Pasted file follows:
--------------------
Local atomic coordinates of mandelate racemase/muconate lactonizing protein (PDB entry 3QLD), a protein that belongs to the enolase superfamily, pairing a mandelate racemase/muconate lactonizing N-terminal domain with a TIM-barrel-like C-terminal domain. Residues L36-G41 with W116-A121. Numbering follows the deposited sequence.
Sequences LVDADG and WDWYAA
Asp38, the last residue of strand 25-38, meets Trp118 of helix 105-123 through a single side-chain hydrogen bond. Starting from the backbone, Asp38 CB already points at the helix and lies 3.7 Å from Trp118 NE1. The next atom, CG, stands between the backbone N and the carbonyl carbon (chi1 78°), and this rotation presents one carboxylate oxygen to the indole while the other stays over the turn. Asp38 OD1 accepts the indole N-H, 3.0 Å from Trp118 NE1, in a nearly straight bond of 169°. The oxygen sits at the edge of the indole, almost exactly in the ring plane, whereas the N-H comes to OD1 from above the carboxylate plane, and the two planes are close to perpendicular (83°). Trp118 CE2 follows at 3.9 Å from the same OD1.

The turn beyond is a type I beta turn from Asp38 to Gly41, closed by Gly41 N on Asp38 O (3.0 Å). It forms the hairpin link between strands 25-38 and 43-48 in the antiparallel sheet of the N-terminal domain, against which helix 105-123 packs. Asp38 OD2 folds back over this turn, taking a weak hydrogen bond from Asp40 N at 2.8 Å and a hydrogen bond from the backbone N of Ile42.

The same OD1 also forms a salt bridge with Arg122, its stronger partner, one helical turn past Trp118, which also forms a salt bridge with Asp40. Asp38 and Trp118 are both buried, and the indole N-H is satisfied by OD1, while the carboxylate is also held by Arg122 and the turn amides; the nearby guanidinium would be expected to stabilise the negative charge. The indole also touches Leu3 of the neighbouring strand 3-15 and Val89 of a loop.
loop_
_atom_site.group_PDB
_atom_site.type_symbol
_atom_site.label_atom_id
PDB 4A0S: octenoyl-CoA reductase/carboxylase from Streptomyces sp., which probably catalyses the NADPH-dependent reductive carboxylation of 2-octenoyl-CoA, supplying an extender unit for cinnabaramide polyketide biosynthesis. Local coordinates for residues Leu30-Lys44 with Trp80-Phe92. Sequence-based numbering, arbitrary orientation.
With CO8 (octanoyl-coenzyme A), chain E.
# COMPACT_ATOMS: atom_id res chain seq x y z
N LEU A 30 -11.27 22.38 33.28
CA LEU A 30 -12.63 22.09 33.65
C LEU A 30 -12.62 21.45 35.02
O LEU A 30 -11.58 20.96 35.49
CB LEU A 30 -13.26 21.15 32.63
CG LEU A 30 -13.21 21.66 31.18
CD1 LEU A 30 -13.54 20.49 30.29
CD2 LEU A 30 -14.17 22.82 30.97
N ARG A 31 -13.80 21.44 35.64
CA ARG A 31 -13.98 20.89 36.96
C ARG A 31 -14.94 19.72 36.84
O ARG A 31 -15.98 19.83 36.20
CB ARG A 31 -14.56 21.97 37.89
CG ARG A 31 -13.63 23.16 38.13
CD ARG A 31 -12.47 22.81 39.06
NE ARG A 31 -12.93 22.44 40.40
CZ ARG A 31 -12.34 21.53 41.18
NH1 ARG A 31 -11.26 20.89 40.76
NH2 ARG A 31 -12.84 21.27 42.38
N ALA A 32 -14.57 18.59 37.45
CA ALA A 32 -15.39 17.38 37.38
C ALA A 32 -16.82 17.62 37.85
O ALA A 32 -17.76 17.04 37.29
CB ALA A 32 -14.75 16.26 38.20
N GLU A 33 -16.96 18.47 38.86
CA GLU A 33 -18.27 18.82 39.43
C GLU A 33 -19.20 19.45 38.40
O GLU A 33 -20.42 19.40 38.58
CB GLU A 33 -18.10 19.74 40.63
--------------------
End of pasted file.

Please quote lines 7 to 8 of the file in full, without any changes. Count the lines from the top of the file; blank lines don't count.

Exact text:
_atom_site.group_PDB
_atom_site.type_symbol